The Objective Reality of the Universe – Matt O’Dowd

I think the important thing is not to confuse the idea that we have a subjective experience of the universe, and that “that” subjective experience isn’t the universe – it’s a different thing to the actual universe. But nonetheless the universe remains consistent, our subjective experience of the universe matches other people’s subjective experience of the universe, we can all make measurements that agree with each other. And that gives us confidence that there is something objectively real without knowing what it is.

– Answering a question in Is Our Map of The Universe Accurate? with Matt O’Dowd on StarTalk (Youtube)

Albert Einstein – Living Philosophies

The most beautiful thing we can experience is the mysterious. It is the source of all true art and science. He to whom the emotion is a stranger, who can no longer pause to wonder and stand wrapped in awe, is as good as dead —his eyes are closed. The insight into the mystery of life, coupled though it be with fear, has also given rise to religion. To know what is impenetrable to us really exists, manifesting itself as the highest wisdom and the most radiant beauty, which our dull faculties can comprehend only in their most primitive forms—this knowledge, this feeling is at the center of true religiousness.

– Albert Einstein, Living Philosophies

Litany Against Fear – Bene Gesserit

I must not fear.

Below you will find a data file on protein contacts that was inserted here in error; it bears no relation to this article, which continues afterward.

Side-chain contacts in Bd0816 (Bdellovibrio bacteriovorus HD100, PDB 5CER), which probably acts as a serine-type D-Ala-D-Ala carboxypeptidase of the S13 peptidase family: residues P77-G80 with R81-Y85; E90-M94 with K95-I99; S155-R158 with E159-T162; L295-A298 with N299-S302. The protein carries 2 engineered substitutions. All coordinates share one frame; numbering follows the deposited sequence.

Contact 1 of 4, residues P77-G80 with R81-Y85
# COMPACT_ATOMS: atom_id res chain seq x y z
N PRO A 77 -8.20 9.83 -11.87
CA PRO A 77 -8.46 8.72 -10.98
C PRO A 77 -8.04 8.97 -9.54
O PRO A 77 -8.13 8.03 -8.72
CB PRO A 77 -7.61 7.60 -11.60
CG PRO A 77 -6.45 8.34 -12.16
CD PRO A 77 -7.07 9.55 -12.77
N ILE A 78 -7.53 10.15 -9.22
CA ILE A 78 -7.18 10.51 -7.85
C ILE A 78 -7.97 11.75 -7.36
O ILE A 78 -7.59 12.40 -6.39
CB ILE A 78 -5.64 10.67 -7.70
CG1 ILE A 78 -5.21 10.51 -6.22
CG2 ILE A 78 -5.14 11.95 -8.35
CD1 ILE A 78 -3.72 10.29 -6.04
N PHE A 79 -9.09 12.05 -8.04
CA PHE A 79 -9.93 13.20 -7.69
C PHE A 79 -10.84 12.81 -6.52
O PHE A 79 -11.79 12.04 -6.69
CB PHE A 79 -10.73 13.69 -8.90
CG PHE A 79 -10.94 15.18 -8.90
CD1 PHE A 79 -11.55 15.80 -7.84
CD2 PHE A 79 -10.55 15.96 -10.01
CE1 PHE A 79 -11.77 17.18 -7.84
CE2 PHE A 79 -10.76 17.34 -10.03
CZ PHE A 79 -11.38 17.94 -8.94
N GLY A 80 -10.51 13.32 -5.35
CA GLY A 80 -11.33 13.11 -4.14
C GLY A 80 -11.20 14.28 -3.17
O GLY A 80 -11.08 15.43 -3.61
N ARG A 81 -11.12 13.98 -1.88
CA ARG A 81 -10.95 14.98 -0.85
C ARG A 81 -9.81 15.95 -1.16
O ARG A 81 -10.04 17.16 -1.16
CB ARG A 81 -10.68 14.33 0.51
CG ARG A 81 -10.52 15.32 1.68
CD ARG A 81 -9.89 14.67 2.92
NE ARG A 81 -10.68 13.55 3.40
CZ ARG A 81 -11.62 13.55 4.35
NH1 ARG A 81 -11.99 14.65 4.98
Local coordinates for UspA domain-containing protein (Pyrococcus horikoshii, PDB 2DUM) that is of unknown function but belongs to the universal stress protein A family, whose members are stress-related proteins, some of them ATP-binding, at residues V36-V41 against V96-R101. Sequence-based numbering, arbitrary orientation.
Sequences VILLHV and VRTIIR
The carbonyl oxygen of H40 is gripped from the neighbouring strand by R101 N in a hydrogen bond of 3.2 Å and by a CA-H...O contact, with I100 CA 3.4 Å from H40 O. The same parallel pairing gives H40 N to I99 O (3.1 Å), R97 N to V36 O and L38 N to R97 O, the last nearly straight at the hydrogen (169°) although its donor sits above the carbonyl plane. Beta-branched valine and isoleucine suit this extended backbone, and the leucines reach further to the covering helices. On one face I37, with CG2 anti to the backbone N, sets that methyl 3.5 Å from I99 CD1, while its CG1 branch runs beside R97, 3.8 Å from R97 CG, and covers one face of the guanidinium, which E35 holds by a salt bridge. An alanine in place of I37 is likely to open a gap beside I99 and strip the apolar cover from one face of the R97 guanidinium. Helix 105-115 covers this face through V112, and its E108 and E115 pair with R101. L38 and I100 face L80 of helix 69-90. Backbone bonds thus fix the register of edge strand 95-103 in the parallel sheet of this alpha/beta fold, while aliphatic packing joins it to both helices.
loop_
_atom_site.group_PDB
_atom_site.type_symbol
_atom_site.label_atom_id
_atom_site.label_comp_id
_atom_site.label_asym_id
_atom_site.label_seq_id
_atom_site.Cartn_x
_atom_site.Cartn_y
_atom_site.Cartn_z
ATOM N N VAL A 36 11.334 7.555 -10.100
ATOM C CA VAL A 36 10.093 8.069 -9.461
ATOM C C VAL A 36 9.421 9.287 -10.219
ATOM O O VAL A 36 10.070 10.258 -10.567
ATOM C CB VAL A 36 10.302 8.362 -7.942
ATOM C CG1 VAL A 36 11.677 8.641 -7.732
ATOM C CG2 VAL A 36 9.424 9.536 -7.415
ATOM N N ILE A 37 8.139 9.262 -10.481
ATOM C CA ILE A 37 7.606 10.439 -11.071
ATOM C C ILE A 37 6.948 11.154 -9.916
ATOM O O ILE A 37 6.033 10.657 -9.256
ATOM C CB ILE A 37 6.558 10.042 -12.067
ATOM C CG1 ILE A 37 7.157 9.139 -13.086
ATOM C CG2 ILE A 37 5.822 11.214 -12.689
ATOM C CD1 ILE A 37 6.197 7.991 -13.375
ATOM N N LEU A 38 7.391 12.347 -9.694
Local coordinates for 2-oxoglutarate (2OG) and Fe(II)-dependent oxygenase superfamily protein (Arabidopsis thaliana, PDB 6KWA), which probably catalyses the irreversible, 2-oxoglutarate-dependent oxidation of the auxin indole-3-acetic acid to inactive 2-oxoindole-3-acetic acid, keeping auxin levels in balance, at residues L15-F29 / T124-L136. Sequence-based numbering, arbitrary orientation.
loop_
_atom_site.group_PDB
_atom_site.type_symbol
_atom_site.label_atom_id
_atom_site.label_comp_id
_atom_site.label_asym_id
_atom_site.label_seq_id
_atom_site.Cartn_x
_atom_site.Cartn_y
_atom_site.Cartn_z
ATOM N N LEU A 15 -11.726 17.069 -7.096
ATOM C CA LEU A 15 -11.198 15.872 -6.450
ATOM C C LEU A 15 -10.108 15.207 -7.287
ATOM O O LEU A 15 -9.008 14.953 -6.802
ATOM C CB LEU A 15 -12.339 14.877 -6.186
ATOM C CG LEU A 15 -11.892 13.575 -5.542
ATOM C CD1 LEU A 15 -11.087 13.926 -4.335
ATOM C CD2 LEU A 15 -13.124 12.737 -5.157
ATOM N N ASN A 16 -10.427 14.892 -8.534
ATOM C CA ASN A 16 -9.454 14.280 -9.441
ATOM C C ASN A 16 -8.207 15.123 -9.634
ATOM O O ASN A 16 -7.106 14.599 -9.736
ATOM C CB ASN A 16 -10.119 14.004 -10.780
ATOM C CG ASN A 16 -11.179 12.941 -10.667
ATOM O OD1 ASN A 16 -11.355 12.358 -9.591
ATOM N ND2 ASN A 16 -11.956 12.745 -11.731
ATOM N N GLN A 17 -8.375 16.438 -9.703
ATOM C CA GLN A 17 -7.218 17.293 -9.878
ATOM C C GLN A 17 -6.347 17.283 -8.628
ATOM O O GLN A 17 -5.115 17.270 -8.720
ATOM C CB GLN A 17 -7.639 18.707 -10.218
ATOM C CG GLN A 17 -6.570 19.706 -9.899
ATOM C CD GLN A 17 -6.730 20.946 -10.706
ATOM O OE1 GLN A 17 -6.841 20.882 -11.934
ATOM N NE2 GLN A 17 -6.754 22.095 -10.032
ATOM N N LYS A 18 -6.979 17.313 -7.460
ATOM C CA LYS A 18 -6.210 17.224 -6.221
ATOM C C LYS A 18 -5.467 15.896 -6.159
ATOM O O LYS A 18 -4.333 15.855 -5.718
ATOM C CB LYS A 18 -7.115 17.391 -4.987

Fear is the mind-killer.
Fear is the little-death that brings total obliteration.
I will face my fear.
I will permit it to pass over me and through me.
And when it has gone past I will turn the inner eye to see its path.
Where the fear has gone there will be nothing.
Only I will remain.

— Litany Against Fear –  Bene Gesserit
Dune – Frank Herbert


Seneca – Letters 76:12

You do not doubt whether this is good; you doubt whether it is
the only good. If someone has everything else — health, wealth, many
ancestral busts, a crowded foyer — but is admittedly bad, then you will
disapprove of him. Similarly, if someone has none of the things I have
mentioned, if he is lacking in money, in clients, in the nobility which
derives from a long string of ancestors — but is admittedly good, then you
will approve of him. Therefore, the sole good of a human being is that
which, by its possession, makes him praiseworthy even if he is bereft of the
rest and which by its absence causes condemnation and rejection despite
an abundance of everything else.

– Seneca, Letter 76:12


Seneca – Letters 113:30

What massive error grips those men who want to project their right of conquest across the seas and judge themselves most happy if they control many provinces by military might and add new provinces to the old — unaware of that grand kingdom which is equal to the gods: the greatest empire is to command oneself.